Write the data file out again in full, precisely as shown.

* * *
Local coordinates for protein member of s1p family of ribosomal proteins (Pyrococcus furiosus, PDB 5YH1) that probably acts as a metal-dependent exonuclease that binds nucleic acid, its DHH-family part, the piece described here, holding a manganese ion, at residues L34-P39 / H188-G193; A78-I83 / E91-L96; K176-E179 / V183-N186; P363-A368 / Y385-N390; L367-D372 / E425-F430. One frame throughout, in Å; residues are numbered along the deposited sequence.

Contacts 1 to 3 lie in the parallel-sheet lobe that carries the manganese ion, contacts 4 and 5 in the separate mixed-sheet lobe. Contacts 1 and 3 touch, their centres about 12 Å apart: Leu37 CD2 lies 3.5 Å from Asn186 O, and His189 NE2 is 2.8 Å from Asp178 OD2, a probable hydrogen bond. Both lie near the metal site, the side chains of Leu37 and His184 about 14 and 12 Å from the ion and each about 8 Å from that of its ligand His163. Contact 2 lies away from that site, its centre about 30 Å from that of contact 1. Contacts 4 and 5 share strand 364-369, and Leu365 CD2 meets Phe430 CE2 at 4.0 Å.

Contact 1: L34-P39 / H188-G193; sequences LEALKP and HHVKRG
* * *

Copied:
Local coordinates for protein member of s1p family of ribosomal proteins (Pyrococcus furiosus, PDB 5YH1) that probably acts as a metal-dependent exonuclease that binds nucleic acid, its DHH-family part, the piece described here, holding a manganese ion, at residues L34-P39 / H188-G193; A78-I83 / E91-L96; K176-E179 / V183-N186; P363-A368 / Y385-N390; L367-D372 / E425-F430. One frame throughout, in Å; residues are numbered along the deposited sequence.

Contacts 1 to 3 lie in the parallel-sheet lobe that carries the manganese ion, contacts 4 and 5 in the separate mixed-sheet lobe. Contacts 1 and 3 touch, their centres about 12 Å apart: Leu37 CD2 lies 3.5 Å from Asn186 O, and His189 NE2 is 2.8 Å from Asp178 OD2, a probable hydrogen bond. Both lie near the metal site, the side chains of Leu37 and His184 about 14 and 12 Å from the ion and each about 8 Å from that of its ligand His163. Contact 2 lies away from that site, its centre about 30 Å from that of contact 1. Contacts 4 and 5 share strand 364-369, and Leu365 CD2 meets Phe430 CE2 at 4.0 Å.

Contact 1: L34-P39 / H188-G193; sequences LEALKP and HHVKRG